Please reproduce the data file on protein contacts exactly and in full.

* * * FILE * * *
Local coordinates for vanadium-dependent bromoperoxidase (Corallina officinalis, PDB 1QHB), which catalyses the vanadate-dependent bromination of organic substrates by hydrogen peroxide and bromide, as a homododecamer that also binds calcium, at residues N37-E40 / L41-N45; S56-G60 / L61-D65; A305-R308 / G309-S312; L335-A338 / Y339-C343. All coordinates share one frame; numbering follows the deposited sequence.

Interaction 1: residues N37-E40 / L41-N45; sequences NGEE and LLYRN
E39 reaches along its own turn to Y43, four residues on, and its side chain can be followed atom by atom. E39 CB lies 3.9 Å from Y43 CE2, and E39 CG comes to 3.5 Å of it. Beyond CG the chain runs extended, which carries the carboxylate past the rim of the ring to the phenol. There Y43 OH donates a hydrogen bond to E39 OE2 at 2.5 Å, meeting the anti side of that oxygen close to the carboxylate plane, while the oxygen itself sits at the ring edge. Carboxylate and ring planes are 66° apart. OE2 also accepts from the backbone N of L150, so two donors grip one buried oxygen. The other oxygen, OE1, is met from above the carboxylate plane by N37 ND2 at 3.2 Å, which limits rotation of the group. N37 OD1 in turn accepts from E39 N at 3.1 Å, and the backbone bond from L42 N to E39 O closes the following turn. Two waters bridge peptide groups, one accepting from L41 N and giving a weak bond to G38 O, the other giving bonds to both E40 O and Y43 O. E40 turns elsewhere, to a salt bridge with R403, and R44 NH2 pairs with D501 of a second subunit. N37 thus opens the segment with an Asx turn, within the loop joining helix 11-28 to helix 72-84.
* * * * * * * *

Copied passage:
Local coordinates for vanadium-dependent bromoperoxidase (Corallina officinalis, PDB 1QHB), which catalyses the vanadate-dependent bromination of organic substrates by hydrogen peroxide and bromide, as a homododecamer that also binds calcium, at residues N37-E40 / L41-N45; S56-G60 / L61-D65; A305-R308 / G309-S312; L335-A338 / Y339-C343. All coordinates share one frame; numbering follows the deposited sequence.

Interaction 1: residues N37-E40 / L41-N45; sequences NGEE and LLYRN
E39 reaches along its own turn to Y43, four residues on, and its side chain can be followed atom by atom. E39 CB lies 3.9 Å from Y43 CE2, and E39 CG comes to 3.5 Å of it. Beyond CG the chain runs extended, which carries the carboxylate past the rim of the ring to the phenol. There Y43 OH donates a hydrogen bond to E39 OE2 at 2.5 Å, meeting the anti side of that oxygen close to the carboxylate plane, while the oxygen itself sits at the ring edge. Carboxylate and ring planes are 66° apart. OE2 also accepts from the backbone N of L150, so two donors grip one buried oxygen. The other oxygen, OE1, is met from above the carboxylate plane by N37 ND2 at 3.2 Å, which limits rotation of the group. N37 OD1 in turn accepts from E39 N at 3.1 Å, and the backbone bond from L42 N to E39 O closes the following turn. Two waters bridge peptide groups, one accepting from L41 N and giving a weak bond to G38 O, the other giving bonds to both E40 O and Y43 O. E40 turns elsewhere, to a salt bridge with R403, and R44 NH2 pairs with D501 of a second subunit. N37 thus opens the segment with an Asx turn, within the loop joining helix 11-28 to helix 72-84.